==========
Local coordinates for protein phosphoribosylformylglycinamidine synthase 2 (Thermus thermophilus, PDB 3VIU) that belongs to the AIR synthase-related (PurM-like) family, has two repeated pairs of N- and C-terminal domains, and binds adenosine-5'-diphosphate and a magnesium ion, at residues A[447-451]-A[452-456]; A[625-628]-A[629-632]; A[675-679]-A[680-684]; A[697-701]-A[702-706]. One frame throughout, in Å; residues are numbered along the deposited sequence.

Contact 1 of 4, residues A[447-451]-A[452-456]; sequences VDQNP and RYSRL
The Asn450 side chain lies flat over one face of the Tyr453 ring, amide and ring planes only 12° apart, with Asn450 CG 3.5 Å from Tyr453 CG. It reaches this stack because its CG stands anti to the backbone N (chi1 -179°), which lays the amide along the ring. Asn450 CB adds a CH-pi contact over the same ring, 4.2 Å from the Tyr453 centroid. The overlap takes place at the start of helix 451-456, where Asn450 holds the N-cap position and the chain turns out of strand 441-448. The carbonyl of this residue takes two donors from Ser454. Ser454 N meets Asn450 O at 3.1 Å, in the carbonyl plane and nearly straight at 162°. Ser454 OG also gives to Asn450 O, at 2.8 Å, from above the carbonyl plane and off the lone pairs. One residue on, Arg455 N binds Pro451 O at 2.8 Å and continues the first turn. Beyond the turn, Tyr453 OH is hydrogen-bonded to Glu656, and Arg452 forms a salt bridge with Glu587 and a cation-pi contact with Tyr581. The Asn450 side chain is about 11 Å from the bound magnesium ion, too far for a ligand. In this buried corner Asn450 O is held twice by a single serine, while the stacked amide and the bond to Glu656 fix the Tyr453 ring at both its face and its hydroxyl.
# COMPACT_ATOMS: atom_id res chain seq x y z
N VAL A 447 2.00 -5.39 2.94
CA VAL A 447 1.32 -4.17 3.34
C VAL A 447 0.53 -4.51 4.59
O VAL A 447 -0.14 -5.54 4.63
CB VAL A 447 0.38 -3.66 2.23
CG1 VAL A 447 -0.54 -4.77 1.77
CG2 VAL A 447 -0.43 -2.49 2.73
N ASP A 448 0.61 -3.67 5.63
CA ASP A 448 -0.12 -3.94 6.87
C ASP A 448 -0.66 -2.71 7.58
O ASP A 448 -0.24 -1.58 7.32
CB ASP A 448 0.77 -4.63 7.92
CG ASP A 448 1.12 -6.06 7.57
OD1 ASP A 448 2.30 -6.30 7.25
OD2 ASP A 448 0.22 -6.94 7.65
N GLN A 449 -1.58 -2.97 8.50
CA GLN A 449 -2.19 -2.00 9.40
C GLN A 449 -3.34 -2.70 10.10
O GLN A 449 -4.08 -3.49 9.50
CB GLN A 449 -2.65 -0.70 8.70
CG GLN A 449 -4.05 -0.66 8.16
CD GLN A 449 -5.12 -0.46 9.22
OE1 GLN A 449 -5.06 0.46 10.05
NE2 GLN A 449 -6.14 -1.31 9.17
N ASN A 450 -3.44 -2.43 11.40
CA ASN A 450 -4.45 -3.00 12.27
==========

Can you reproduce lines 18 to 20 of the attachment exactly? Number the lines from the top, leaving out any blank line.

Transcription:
OD1 ASP A 448 2.30 -6.30 7.25
OD2 ASP A 448 0.22 -6.94 7.65
N GLN A 449 -1.58 -2.97 8.50